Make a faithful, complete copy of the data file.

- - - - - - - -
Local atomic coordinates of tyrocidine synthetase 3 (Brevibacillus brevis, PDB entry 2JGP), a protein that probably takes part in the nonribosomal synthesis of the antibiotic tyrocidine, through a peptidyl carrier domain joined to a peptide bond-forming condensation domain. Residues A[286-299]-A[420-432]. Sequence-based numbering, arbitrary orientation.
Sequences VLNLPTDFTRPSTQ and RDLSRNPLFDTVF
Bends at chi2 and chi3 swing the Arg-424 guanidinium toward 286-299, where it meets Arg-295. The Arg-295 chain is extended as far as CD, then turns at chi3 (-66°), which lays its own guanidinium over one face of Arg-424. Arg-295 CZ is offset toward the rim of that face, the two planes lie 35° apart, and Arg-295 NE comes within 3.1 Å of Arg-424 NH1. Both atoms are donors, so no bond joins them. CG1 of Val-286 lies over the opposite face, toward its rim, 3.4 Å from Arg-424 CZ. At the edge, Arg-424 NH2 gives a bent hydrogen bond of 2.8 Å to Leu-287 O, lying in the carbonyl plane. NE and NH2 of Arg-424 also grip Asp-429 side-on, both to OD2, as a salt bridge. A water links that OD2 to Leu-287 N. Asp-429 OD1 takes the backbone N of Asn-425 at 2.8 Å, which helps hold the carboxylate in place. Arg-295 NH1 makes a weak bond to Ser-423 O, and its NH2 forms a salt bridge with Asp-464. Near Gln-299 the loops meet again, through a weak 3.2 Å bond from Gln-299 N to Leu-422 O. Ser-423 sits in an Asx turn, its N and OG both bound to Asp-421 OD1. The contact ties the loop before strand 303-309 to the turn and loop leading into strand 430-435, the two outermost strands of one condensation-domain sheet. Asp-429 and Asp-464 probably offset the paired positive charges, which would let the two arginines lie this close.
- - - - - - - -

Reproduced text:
Local atomic coordinates of tyrocidine synthetase 3 (Brevibacillus brevis, PDB entry 2JGP), a protein that probably takes part in the nonribosomal synthesis of the antibiotic tyrocidine, through a peptidyl carrier domain joined to a peptide bond-forming condensation domain. Residues A[286-299]-A[420-432]. Sequence-based numbering, arbitrary orientation.
Sequences VLNLPTDFTRPSTQ and RDLSRNPLFDTVF
Bends at chi2 and chi3 swing the Arg-424 guanidinium toward 286-299, where it meets Arg-295. The Arg-295 chain is extended as far as CD, then turns at chi3 (-66°), which lays its own guanidinium over one face of Arg-424. Arg-295 CZ is offset toward the rim of that face, the two planes lie 35° apart, and Arg-295 NE comes within 3.1 Å of Arg-424 NH1. Both atoms are donors, so no bond joins them. CG1 of Val-286 lies over the opposite face, toward its rim, 3.4 Å from Arg-424 CZ. At the edge, Arg-424 NH2 gives a bent hydrogen bond of 2.8 Å to Leu-287 O, lying in the carbonyl plane. NE and NH2 of Arg-424 also grip Asp-429 side-on, both to OD2, as a salt bridge. A water links that OD2 to Leu-287 N. Asp-429 OD1 takes the backbone N of Asn-425 at 2.8 Å, which helps hold the carboxylate in place. Arg-295 NH1 makes a weak bond to Ser-423 O, and its NH2 forms a salt bridge with Asp-464. Near Gln-299 the loops meet again, through a weak 3.2 Å bond from Gln-299 N to Leu-422 O. Ser-423 sits in an Asx turn, its N and OG both bound to Asp-421 OD1. The contact ties the loop before strand 303-309 to the turn and loop leading into strand 430-435, the two outermost strands of one condensation-domain sheet. Asp-429 and Asp-464 probably offset the paired positive charges, which would let the two arginines lie this close.